Leveraging the people and places of Boston for inspiration, students in the English Department's "Ethics in Documentary Film" course grapple with the challenges and questions raised by creative work.
In celebration of the 150th anniversary of Louisa May Alcott’s timeless novel "Little Women," Emmanuel College’s English Department, in coalition with the Film and Book Club and Cardinal Cushing Library staff, hosted a three-day series of events to examine the highly celebrated work of literature through artistic, social and historical lenses during a film screening, a guest lecture and a student-faculty panel discussion.
Lead by Associate Dean of Humanities and Social Sciences and Professor of English Lisa Stepanski, the events provided the opportunity for scholars and fans of the beloved novel from across the College community—and beyond—the opportunity to not only revere the story of the March sisters but also examine the work's wider social context, especially students of Stepanski's course "American Childhood 1620-1899."
On November 27, the English Department held a screening of the 1994 film adaptation of "Little Women." The following day, the Department hosted Eve LaPlante, a biographer and New Englander who has conducted extensive research on Louisa May Alcott and Abigail Alcott for her latest biography, "Marmee & Louisa: The Untold Story of Louisa May Alcott and Her Mother." A cousin of Louisa and a great-niece of Abigail, LaPlante shared firsthand writings and letter correspondences of Abigail's and Louisa's, linking them directly to the family's history and experiences in relation to "Little Women."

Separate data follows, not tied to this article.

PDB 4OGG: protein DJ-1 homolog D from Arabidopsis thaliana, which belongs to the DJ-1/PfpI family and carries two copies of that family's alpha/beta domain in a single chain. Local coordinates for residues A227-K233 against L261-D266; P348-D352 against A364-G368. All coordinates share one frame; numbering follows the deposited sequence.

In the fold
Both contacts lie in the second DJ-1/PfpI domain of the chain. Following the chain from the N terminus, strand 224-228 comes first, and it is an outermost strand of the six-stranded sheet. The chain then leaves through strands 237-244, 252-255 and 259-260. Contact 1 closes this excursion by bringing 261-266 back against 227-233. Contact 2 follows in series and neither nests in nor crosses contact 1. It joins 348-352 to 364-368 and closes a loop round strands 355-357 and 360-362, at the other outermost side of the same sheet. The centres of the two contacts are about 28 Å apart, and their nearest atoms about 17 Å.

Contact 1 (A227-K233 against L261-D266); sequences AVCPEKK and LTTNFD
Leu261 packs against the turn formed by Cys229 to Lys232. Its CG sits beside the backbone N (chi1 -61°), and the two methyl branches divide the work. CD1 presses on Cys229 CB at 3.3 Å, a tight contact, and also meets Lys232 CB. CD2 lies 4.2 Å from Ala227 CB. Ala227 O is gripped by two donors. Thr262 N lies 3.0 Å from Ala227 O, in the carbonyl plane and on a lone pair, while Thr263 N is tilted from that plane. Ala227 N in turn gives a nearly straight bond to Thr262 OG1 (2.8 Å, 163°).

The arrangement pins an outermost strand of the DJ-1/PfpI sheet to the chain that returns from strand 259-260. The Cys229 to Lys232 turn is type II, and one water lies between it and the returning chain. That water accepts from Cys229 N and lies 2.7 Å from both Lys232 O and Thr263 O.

During her lecture, LaPlante explained how "'Little Women' was as much of a cultural phenomenon then as the Harry Potter series is today." LaPlante also noted how the novel was a trailblazer among books, "especially girls' books," laying the foundation for a very new industry and giving voice to the frustrations and fears of women of the time as never before.
"Ultimately, I think Alcott was telling us that we have choices, which women were not told very much in her time," LaPlante said. "Jo March is a beacon to girls, especially those who do not aspire to an old feminine ideal; she asserted her right to be herself beyond a lady, and she provided an alternative path to maturity that might even combine love and work. She's a model of fluidity and resistance to the idea that women—as well as men—are not one-size-fits-all."
The story and once-radical messages of "Little Women" are still being heard today, especially with an upcoming film adaptation featuring stars Meryl Streep and Emma Watson coming to the silver screen in 2019.
"I think it's really important now that we have exposure to books and film that challenge the idea that women's bodies matter more than their minds, which is an idea that has very, very deep roots in our culture."
Rounding out the week's celebration of "Little Women," the Department hosted a student-faculty panel discussion on November 29, titled "'Little Women' Turns 150: Reflections on a Beloved Classic." During the panel, students and faculty were able to exchange their interpretations of the novel, share newfound perceptions from LaPlante's talk, and examine the novel's reflection of the world then and the world today.